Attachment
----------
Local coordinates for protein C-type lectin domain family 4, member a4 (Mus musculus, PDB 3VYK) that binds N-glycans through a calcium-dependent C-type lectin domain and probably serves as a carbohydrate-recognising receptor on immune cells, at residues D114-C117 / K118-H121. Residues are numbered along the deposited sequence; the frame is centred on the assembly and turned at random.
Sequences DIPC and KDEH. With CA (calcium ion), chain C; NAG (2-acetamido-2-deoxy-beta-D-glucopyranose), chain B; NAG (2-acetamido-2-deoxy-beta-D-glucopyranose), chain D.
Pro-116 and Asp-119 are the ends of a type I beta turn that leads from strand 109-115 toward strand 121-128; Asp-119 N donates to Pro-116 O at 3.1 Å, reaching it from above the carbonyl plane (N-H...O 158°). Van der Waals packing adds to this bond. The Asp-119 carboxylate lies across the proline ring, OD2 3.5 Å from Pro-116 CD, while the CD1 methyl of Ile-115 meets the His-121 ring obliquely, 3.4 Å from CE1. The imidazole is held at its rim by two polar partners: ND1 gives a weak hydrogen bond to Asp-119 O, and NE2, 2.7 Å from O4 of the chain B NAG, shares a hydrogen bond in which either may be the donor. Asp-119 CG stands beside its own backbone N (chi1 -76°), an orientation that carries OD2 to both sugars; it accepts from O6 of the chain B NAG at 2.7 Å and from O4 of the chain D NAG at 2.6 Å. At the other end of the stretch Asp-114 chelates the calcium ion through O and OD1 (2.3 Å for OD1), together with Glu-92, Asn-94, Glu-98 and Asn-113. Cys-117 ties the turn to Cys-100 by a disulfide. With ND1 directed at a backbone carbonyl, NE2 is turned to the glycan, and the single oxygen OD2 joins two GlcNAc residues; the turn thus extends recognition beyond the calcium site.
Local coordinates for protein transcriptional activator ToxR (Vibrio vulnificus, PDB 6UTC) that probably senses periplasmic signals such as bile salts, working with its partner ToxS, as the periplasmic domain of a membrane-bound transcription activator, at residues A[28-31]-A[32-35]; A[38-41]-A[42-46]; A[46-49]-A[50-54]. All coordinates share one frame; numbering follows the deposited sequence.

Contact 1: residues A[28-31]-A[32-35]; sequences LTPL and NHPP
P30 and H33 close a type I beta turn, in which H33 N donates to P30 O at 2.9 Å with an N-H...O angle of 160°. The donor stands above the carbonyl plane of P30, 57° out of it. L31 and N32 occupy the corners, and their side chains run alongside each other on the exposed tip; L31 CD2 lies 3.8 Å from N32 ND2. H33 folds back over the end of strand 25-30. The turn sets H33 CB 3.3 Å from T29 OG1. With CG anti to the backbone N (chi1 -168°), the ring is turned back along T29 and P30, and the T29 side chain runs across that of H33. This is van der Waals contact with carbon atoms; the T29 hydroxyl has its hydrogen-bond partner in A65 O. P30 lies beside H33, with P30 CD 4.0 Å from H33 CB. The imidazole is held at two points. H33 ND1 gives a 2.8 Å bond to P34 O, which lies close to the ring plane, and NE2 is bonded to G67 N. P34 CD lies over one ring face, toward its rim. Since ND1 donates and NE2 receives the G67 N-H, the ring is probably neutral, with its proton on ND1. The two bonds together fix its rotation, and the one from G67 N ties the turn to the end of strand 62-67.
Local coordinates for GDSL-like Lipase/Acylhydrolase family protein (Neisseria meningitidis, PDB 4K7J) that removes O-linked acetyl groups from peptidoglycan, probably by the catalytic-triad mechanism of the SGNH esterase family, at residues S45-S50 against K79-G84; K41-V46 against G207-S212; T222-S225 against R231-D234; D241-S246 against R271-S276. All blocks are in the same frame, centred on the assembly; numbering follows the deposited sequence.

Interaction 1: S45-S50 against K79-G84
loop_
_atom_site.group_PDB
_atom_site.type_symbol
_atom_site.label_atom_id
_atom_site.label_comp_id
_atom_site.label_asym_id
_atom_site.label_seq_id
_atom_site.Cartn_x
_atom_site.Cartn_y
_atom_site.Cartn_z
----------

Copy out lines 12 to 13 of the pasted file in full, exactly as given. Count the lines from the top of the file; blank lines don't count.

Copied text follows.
_atom_site.label_atom_id
_atom_site.label_comp_id